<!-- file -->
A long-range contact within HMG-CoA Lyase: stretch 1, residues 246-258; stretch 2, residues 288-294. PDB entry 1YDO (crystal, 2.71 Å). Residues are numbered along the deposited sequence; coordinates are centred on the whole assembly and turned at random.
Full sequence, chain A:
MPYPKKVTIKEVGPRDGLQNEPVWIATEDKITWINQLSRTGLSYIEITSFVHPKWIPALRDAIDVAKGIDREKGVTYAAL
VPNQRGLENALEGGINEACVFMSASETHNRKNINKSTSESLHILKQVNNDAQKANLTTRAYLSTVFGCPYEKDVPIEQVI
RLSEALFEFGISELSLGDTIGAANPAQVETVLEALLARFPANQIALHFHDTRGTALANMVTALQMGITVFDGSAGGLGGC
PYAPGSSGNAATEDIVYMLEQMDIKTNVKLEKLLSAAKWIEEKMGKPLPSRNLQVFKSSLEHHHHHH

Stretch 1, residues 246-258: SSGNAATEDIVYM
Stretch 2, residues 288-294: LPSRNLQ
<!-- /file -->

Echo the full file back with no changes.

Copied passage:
A long-range contact within HMG-CoA Lyase: stretch 1, residues 246-258; stretch 2, residues 288-294. PDB entry 1YDO (crystal, 2.71 Å). Residues are numbered along the deposited sequence; coordinates are centred on the whole assembly and turned at random.
Full sequence, chain A:
MPYPKKVTIKEVGPRDGLQNEPVWIATEDKITWINQLSRTGLSYIEITSFVHPKWIPALRDAIDVAKGIDREKGVTYAAL
VPNQRGLENALEGGINEACVFMSASETHNRKNINKSTSESLHILKQVNNDAQKANLTTRAYLSTVFGCPYEKDVPIEQVI
RLSEALFEFGISELSLGDTIGAANPAQVETVLEALLARFPANQIALHFHDTRGTALANMVTALQMGITVFDGSAGGLGGC
PYAPGSSGNAATEDIVYMLEQMDIKTNVKLEKLLSAAKWIEEKMGKPLPSRNLQVFKSSLEHHHHHH

Stretch 1, residues 246-258: SSGNAATEDIVYM
Stretch 2, residues 288-294: LPSRNLQ